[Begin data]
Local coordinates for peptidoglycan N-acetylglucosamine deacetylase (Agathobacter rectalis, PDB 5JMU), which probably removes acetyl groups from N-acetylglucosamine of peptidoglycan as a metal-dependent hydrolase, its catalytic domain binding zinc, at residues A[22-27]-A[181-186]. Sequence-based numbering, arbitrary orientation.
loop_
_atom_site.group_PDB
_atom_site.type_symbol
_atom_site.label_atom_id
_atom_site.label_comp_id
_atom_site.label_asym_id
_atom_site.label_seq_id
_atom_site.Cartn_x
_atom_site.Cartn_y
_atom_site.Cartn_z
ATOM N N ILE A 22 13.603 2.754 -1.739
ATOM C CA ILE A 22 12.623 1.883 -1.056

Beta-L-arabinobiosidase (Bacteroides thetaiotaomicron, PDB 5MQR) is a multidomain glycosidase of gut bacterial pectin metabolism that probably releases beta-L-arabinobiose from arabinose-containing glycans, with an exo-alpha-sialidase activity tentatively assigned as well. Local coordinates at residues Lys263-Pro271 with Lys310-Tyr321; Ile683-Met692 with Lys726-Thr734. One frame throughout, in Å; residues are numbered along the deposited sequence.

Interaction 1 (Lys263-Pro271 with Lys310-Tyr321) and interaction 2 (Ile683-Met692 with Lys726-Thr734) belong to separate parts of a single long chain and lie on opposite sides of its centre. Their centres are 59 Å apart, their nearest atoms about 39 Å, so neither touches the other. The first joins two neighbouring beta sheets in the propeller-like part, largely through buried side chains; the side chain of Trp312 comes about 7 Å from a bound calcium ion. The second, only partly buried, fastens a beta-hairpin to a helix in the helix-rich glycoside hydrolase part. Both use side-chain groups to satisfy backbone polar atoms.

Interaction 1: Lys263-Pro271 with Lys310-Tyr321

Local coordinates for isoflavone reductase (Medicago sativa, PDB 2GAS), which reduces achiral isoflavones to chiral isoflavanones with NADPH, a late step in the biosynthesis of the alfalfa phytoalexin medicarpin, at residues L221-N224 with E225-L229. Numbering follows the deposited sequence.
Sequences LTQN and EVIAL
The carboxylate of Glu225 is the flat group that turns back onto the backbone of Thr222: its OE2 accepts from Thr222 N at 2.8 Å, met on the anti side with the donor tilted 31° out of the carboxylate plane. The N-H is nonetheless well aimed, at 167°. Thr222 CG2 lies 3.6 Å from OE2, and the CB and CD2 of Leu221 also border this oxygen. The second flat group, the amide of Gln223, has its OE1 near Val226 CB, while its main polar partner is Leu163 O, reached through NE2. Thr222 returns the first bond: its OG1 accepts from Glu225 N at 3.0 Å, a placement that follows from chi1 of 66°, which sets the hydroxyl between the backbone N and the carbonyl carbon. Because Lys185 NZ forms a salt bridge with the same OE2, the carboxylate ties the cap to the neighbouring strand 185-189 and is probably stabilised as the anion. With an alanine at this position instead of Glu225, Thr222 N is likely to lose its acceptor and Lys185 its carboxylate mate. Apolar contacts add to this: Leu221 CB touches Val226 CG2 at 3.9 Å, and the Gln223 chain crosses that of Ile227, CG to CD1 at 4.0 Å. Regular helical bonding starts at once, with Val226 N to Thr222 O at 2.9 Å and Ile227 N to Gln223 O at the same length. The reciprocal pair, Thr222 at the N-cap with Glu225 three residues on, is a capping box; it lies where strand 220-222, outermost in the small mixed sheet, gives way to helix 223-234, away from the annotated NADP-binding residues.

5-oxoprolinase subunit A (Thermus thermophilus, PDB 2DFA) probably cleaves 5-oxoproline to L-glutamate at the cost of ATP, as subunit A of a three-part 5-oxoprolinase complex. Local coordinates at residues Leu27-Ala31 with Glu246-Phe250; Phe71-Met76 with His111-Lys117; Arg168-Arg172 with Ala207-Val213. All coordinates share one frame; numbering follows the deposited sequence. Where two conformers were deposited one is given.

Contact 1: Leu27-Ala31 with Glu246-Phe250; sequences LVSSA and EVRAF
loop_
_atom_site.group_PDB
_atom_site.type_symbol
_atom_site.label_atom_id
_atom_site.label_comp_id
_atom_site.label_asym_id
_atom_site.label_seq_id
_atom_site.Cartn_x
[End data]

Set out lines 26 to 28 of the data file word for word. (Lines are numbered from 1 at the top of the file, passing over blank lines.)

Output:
_atom_site.label_comp_id
_atom_site.label_asym_id
_atom_site.label_seq_id